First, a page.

Are the Chinese Keynesian?
We can be reasonably certain that Chinese government officials approaching middle age have been heavily westernised through their education. Nowhere is this likely to matter more than in the fields of finance and economics. In these disciplines there is perhaps a division between them and the old guard, exemplified and fronted by President Xi. The grey-beards who guide the National Peoples Congress are aging, and the brightest and best of their successors understand economic analysis differently, having been tutored in Western universities.
It has not yet been a noticeable problem in the current, relatively stable economic and financial environment. Quiet evolution is rarely disruptive of the status quo, and so long as it reflects the changes in society generally, the machinery of government will chug on. But when (it is never “if”) the next global credit crisis develops, China’s ability to handle it could be badly compromised.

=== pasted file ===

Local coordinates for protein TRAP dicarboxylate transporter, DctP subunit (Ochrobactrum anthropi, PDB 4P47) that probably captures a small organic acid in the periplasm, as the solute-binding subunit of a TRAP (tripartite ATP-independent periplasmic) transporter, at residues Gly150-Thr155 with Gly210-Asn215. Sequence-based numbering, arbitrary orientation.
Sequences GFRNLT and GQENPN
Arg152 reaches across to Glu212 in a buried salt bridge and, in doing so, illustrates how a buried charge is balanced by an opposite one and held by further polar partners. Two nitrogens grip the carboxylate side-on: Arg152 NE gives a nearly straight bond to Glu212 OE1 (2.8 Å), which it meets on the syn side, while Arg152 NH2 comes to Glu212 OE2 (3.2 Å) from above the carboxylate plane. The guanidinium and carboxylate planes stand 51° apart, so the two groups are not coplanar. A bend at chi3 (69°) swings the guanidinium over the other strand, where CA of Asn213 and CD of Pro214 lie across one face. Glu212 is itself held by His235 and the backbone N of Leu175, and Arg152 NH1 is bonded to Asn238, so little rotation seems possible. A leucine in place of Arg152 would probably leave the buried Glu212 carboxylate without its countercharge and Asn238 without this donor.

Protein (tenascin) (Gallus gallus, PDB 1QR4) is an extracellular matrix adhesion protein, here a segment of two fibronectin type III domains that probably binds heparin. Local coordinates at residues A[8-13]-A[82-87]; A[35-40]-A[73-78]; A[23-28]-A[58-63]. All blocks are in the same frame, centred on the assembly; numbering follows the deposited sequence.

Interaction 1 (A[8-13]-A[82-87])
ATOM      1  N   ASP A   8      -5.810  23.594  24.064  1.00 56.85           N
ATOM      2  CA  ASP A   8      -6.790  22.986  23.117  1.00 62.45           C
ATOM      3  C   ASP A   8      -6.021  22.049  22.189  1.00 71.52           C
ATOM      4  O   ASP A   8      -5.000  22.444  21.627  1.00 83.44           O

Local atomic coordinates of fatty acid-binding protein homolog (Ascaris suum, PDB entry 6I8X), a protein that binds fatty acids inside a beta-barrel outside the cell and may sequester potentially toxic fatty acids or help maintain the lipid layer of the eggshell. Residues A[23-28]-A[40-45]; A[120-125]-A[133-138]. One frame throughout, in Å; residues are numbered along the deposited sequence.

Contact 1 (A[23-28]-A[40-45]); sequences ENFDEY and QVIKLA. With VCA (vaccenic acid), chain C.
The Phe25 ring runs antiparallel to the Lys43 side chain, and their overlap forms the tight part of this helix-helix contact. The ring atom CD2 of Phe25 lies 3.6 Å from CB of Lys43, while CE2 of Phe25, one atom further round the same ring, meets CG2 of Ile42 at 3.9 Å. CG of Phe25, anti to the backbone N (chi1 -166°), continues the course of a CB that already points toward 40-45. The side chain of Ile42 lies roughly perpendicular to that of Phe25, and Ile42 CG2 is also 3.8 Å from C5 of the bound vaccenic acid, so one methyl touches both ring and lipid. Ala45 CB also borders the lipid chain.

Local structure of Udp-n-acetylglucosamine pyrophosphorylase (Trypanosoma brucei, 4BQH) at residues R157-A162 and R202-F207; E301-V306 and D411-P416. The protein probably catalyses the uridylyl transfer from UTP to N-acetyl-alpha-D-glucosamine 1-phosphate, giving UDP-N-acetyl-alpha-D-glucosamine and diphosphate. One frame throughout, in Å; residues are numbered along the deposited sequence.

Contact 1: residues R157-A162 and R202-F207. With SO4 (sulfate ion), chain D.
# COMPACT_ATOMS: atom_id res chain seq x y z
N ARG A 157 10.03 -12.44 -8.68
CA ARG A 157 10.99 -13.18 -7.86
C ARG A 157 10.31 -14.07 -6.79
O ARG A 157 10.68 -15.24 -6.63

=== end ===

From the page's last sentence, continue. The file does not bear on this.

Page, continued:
This article thinks through the next credit crisis from China’s point of view. Given early signals from the state of the credit cycle in America and from growing instability in global financial markets, the timing could be suddenly relevant. China must embrace sound money as her escape route from a disintegrating global fiat-money system, but to do so she will have to discard the neo-Keynesian economics of the West, which she has adopted as the mainspring of her own economic advancement.
With Western-educated economists imbedded in China’s administration, has China retained the collective nous to understand the flaws, limitations and dangers of the West’s fiat money system? Can she build on the benefits of the sound-money approach which led her to accumulate gold, and to encourage her citizens to do so as well?
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